2020-05-22 20:22:13 UTC
Washington (CNN) President Donald Trump announced Friday that his
administration is issuing guidance deeming places of worship "essential" during
the coronavirus pandemic, calling on governors to reopen religious institutions
Trump threatened to "override" governors if their states did not follow the new
federal recommendations, but it was unclear what authority the President was
referring to. The recommendations are voluntary.
"Some governors have deemed liquor stores and abortion clinics essential, but
have left our churches and houses of worship. It's not right. So I'm correcting
this injustice and calling houses of worship essential," Trump said during his
announcement at the White House.
The President said that at his direction, the US Centers for Disease Control and
Prevention will provide the guidance.
Trump said he was calling upon governors to "allow churches and places of
worship to open right now."
"If there's any question, they're going to have to call me, but they're not
going to be successful in that call," Trump added.
"The governors need to do the right thing and allow these very important
essential places of faith to open right now, this weekend. If they don't do it,
I will override the governors," he continued.
Later in the briefing, White House Coronavirus Task Force Coordinator Dr.
Deborah Birx and White House press secretary Kayleigh McEnany, underscored that
reopening was at the discretion of governors and religious leaders.
"I think each one of the leaders in the faith community should be in touch with
their local health department so they can communicate to their congregants.
Certainly people that have significant comorbidities, we want them protected. I
know those houses of worship want to protect them," Birx said. "Maybe they can't
go this week if there's high numbers of Covid cases. Maybe they wait another
week. But there is a way to social distance ... in places of worship."
McEnany, asked about Birx's response, said the decision to reopen based on the
new federal guidance is "up to the governors."
McEnany would not explain what authority Trump would use to "override"
governors' decisions to keep places of worship closed.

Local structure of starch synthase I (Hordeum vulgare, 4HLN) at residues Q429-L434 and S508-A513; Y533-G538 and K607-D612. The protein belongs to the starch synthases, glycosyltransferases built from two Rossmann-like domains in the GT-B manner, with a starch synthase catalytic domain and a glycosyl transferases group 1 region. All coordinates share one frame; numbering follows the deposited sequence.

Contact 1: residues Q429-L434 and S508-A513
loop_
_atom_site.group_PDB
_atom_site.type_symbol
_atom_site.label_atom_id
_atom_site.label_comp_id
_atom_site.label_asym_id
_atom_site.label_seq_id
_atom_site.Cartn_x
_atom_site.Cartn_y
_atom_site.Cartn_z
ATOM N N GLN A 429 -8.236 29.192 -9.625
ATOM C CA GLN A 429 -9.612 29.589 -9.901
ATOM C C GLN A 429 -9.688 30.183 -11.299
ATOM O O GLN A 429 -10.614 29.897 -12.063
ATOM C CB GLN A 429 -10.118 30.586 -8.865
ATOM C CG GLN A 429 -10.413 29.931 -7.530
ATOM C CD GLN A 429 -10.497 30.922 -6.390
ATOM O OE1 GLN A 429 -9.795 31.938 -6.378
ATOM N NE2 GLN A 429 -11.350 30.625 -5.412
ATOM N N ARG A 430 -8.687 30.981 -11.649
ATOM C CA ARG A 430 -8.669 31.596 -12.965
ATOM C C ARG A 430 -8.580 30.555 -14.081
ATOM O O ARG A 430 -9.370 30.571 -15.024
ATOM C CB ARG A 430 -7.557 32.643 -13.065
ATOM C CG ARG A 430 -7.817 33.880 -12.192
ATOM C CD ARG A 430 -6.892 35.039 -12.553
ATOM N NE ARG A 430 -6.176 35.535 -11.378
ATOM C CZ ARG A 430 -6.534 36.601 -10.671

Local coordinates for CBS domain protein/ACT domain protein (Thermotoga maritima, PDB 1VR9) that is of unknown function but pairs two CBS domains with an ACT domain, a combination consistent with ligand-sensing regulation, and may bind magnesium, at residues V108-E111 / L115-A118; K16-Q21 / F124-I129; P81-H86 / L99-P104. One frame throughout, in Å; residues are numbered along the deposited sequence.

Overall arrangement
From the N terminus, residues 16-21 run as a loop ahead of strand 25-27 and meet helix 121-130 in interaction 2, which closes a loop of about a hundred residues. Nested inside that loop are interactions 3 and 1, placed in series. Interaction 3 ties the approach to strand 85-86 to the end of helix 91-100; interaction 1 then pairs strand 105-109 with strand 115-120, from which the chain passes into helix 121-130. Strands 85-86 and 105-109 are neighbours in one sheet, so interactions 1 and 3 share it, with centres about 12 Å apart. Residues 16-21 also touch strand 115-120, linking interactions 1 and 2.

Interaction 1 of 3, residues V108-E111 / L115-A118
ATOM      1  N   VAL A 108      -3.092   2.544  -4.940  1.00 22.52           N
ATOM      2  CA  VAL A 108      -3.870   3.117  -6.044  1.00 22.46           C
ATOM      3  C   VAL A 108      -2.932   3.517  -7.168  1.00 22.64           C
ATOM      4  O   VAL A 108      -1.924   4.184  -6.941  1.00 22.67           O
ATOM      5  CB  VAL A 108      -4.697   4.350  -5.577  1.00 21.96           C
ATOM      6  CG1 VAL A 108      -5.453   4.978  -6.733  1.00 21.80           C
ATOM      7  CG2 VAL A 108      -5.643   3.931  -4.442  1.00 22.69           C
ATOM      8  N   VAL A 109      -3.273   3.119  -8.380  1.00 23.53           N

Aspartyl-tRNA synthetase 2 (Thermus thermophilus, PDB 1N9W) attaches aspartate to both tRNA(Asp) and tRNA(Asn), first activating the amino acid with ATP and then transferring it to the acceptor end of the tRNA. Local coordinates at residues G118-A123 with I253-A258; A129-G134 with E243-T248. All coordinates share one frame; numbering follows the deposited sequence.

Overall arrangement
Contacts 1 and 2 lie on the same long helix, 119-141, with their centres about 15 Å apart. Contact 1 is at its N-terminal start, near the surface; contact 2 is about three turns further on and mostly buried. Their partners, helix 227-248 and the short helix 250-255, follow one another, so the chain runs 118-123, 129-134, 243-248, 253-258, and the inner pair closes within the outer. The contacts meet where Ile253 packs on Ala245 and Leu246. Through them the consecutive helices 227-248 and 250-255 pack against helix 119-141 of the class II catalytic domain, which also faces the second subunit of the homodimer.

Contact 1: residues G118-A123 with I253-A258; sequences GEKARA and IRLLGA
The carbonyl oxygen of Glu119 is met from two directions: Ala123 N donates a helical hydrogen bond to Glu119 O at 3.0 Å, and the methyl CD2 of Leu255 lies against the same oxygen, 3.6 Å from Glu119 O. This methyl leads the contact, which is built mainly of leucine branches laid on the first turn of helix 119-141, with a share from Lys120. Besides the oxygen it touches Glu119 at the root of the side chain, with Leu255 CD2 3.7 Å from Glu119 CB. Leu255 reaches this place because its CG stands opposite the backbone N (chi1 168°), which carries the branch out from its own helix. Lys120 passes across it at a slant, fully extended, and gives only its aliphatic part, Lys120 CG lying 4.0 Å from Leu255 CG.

A senior administration official told CNN that the guidance had been initially
delayed because some officials believed the proposals were too detailed and
would be impossible for churches and others to achieve. There was also talk of
putting out no guidance at all on religious services, but Trump had
conversations with CDC officials and urged them to issue something.
The White House coronavirus task force finalized the guidance during a meeting
on Thursday, the source said.
The President referred to the conversations with CDC officials on Thursday,
telling participants and the press at a listening session with African
Americans, "I said, 'You better put it out.' "
"I spoke to CDC today about churches. We've got to get our churches open. We've
got to get our country open," he said.
As Trump has pressured localities and states to reopen amid the coronavirus
pandemic, he's put particular weight on the reopening of places of worship.
He said in April that it would be "beautiful" for churches to be open and
"packed" on Easter Sunday. He later said the date was aspirational.
Ahead of Easter Sunday, he advised faith leaders to wait for the country to "get
healed" from the coronavirus pandemic before holding services in person.
But more recently, the President has lamented that digital religious services
aren't the same as in-person ones.
"People want to be in their churches. It's wonderful to sit home and watch
something on a laptop, but it can never be the same as being in a church and
being with your friends. And they want to have it open, and I think that's going
to be happening... very shortly," Trump said during Thursday's listening
Large gatherings, like those in houses of worship, have been linked to clusters
of coronavirus. This month, two churches in northern California linked the
spread of coronavirus among church members and clergy to Mother's Day services.
A Texas church recently canceled its masses after one of its priests died and
five others subsequently tested positive for the coronavirus.